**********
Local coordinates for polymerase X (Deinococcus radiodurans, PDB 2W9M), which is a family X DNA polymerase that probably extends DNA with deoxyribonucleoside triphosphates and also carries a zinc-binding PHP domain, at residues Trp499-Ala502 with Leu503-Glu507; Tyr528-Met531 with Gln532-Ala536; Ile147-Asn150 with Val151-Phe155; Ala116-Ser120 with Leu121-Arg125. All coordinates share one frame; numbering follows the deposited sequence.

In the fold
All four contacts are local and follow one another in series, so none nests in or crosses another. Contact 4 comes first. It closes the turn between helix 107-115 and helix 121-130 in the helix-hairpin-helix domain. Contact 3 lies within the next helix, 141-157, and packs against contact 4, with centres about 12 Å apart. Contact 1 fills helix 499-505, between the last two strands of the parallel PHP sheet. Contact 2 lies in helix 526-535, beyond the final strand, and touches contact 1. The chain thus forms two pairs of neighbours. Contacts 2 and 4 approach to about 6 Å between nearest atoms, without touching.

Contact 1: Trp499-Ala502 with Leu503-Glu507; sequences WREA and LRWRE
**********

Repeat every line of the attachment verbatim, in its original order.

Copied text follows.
Local coordinates for polymerase X (Deinococcus radiodurans, PDB 2W9M), which is a family X DNA polymerase that probably extends DNA with deoxyribonucleoside triphosphates and also carries a zinc-binding PHP domain, at residues Trp499-Ala502 with Leu503-Glu507; Tyr528-Met531 with Gln532-Ala536; Ile147-Asn150 with Val151-Phe155; Ala116-Ser120 with Leu121-Arg125. All coordinates share one frame; numbering follows the deposited sequence.

In the fold
All four contacts are local and follow one another in series, so none nests in or crosses another. Contact 4 comes first. It closes the turn between helix 107-115 and helix 121-130 in the helix-hairpin-helix domain. Contact 3 lies within the next helix, 141-157, and packs against contact 4, with centres about 12 Å apart. Contact 1 fills helix 499-505, between the last two strands of the parallel PHP sheet. Contact 2 lies in helix 526-535, beyond the final strand, and touches contact 1. The chain thus forms two pairs of neighbours. Contacts 2 and 4 approach to about 6 Å between nearest atoms, without touching.

Contact 1: Trp499-Ala502 with Leu503-Glu507; sequences WREA and LRWRE